I was pretty impressed with the Huawei Mate 9 when I reviewed it, what, just five months ago? Big screen, solid camera, good performance. And now it’s about to be replaced with the Huawei Mate 10 – which is reducing the price by a hundred dollars while being an upgrade in just about every way.
And it, along with the even larger Huawei Mate 10 Pro, is pushing smart phone tech into new areas, with Neural Processing.
First, to basics. The Mate 10 screen is still 5.9 inches in size with a 16:9 aspect, but resolution has been bumped up from full HD to QHD, or 1440 by 2560 pixels. Rather than the more or less conventional glass front/metal back, it is now full 3D glass on both sides, with a “barely there bezel”. The type of glass used is not mentioned.
The Mate 10 Pro ups the screen size a little to a full six inches, but also moves to the currently fashionable 18:9 aspect and a 1080 by 2160 pixel resolution. Perhaps more importantly, it uses OLED screen technology, unlike the standard Mate 10 which sticks with LCD. Huawei says that this ups the NTSC colour gamut coverage from the Mate 10’s 96% to 112%. It also gives it a 70,000:1 contrast ratio. That last seems to be a more modest claim than what is typically made for OLED.
The Mate 10 Pro is IP67 rated (safe in water up to a metre deep for up to half an hour). The standard Huawei Mate 10 is not.*
The Mate 10 is 150.5mm tall, 77.8mm wide and 8.2mm thick. The Mate 10 Pro is taller at 154.2mm, but narrower at 74.5mm and thinner at 7.9mm. The Mate 10 weighs 186 grams, the Mate 10 Pro 178 grams. It looks like the fingerprint sensor has moved from the back to the front (where, in my opinion, it belongs).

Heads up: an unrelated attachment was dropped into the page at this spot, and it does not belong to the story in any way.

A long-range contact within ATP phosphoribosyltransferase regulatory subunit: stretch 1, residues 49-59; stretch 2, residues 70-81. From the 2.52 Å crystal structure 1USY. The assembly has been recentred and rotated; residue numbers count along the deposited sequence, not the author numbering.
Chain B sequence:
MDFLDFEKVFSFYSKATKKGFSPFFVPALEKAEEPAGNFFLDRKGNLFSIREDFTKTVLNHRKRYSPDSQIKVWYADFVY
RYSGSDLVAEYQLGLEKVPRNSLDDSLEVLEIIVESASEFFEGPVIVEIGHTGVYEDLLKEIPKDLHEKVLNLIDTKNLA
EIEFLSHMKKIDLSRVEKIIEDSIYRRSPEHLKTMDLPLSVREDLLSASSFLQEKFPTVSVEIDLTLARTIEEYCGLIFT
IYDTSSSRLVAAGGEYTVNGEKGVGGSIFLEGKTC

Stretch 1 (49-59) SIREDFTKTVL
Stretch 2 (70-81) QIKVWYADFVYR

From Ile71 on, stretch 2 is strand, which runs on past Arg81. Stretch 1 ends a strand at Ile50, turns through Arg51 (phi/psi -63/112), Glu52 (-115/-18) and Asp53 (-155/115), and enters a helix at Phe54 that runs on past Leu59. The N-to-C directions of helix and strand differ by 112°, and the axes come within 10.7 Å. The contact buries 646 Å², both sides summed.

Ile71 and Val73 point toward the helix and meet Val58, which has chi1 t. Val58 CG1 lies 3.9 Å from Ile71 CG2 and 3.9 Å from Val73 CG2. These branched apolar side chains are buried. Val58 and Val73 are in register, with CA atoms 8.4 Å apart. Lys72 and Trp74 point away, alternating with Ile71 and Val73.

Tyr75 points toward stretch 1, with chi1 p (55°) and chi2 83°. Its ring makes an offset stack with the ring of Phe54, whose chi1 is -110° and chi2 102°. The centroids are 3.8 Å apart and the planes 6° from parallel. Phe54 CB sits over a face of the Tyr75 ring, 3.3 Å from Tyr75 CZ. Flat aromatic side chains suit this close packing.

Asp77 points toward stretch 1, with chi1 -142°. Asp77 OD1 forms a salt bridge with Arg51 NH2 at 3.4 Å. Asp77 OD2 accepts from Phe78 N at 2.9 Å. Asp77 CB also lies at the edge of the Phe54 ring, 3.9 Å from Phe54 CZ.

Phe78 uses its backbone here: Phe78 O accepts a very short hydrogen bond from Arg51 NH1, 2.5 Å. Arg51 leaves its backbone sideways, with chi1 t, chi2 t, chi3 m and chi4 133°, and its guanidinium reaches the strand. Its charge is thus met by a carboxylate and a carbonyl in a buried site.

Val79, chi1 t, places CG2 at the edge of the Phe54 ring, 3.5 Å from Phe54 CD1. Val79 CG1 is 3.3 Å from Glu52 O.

Huawei has done quite a bit of work on connectivity. Most obviously, the headphone socket has gone. The only wired connection is the USB Type -C socket, but this appears to have been upgraded so that it now supports video, specifically DisplayPort 1.2. Which means you can plug your phone into any TV – a HDMI adaptor should work.
Bluetooth is version 4.2 with Low Energy support. Improved: the aptX, aptX HD and LDAC codecs. All are higher quality than the basic SBC codec used in phones but to take advantage of them requires support in the speaker or headphones. Many – but not all – support aptX. Some newer models support aptX HD and very few support LDAC, which is a new codec from Sony. You’ll probably want high end Sony Bluetooth headphones and speakers for this. NFC is supported.
WiFi goes up to 802.11ac.
The LTE connectivity is, says Huawei, the “world’s fastest”, “supporting super-fast LTE connectivity and download speeds”. Both versions of the phone support dual SIMs.
The processor is Huawei’s own Kirin 970, up from the 960 of the Mate 9. With this one it has gone to 10nm fabrication. There are four 2.4GHz cores and four 1.8GHz cores, along with a Mali-G72 graphics processor and support for LPDDR4X memory. The processor supports Cat 18 LTE, which seems to mean download speeds of up to 1Gbps.
This is backed by 4GB of RAM in the Mate 10, and 6GB in the Mate 10 Pro.
And then there’s the Neural Network Processing Unit. Neural networking is a hot thing in computing these days. Actually, they’ve been talking about it for years. Basically, it shifts the paradigm of computing somewhat from high throughput in a small number of processors to a larger number of massively interconnected processors. Sort of like the brain, except that the human brain has, ahem, a hundred billion neurons.